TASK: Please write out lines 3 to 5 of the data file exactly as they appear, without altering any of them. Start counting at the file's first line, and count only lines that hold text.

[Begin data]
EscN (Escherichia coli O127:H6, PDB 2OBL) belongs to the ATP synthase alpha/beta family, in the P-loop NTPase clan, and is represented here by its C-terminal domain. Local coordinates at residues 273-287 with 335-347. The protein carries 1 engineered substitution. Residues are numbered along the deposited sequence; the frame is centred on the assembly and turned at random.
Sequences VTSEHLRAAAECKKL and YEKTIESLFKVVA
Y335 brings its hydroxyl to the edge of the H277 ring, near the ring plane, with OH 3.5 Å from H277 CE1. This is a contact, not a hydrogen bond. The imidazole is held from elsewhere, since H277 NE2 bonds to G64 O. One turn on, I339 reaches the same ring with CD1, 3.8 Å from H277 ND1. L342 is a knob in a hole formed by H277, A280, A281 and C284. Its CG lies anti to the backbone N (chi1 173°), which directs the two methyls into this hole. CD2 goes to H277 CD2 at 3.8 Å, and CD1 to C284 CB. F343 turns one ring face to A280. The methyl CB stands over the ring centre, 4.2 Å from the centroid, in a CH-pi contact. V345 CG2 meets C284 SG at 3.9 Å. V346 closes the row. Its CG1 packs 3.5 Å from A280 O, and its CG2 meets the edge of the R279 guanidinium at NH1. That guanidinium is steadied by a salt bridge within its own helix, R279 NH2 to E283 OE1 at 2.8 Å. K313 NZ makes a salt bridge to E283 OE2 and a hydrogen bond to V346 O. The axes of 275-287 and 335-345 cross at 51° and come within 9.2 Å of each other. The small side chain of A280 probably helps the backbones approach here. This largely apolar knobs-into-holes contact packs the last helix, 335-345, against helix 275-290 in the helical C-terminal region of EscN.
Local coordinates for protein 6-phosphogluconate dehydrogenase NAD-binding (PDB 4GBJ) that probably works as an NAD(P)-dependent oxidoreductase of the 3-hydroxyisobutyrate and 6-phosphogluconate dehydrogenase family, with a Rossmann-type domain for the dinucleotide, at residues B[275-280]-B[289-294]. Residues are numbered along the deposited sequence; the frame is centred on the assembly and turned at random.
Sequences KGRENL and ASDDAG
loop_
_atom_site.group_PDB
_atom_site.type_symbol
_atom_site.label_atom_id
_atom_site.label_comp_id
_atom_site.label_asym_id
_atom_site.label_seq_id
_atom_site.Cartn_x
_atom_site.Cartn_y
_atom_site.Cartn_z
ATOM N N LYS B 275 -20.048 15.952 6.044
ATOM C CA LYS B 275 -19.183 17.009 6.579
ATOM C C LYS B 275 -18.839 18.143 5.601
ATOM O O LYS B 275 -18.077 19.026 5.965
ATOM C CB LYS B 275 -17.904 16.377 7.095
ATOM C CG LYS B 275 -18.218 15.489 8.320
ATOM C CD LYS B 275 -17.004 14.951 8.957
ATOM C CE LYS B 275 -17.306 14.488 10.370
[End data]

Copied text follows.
Y335 brings its hydroxyl to the edge of the H277 ring, near the ring plane, with OH 3.5 Å from H277 CE1. This is a contact, not a hydrogen bond. The imidazole is held from elsewhere, since H277 NE2 bonds to G64 O. One turn on, I339 reaches the same ring with CD1, 3.8 Å from H277 ND1. L342 is a knob in a hole formed by H277, A280, A281 and C284. Its CG lies anti to the backbone N (chi1 173°), which directs the two methyls into this hole. CD2 goes to H277 CD2 at 3.8 Å, and CD1 to C284 CB. F343 turns one ring face to A280. The methyl CB stands over the ring centre, 4.2 Å from the centroid, in a CH-pi contact. V345 CG2 meets C284 SG at 3.9 Å. V346 closes the row. Its CG1 packs 3.5 Å from A280 O, and its CG2 meets the edge of the R279 guanidinium at NH1. That guanidinium is steadied by a salt bridge within its own helix, R279 NH2 to E283 OE1 at 2.8 Å. K313 NZ makes a salt bridge to E283 OE2 and a hydrogen bond to V346 O. The axes of 275-287 and 335-345 cross at 51° and come within 9.2 Å of each other. The small side chain of A280 probably helps the backbones approach here. This largely apolar knobs-into-holes contact packs the last helix, 335-345, against helix 275-290 in the helical C-terminal region of EscN.
Local coordinates for protein 6-phosphogluconate dehydrogenase NAD-binding (PDB 4GBJ) that probably works as an NAD(P)-dependent oxidoreductase of the 3-hydroxyisobutyrate and 6-phosphogluconate dehydrogenase family, with a Rossmann-type domain for the dinucleotide, at residues B[275-280]-B[289-294]. Residues are numbered along the deposited sequence; the frame is centred on the assembly and turned at random.
Sequences KGRENL and ASDDAG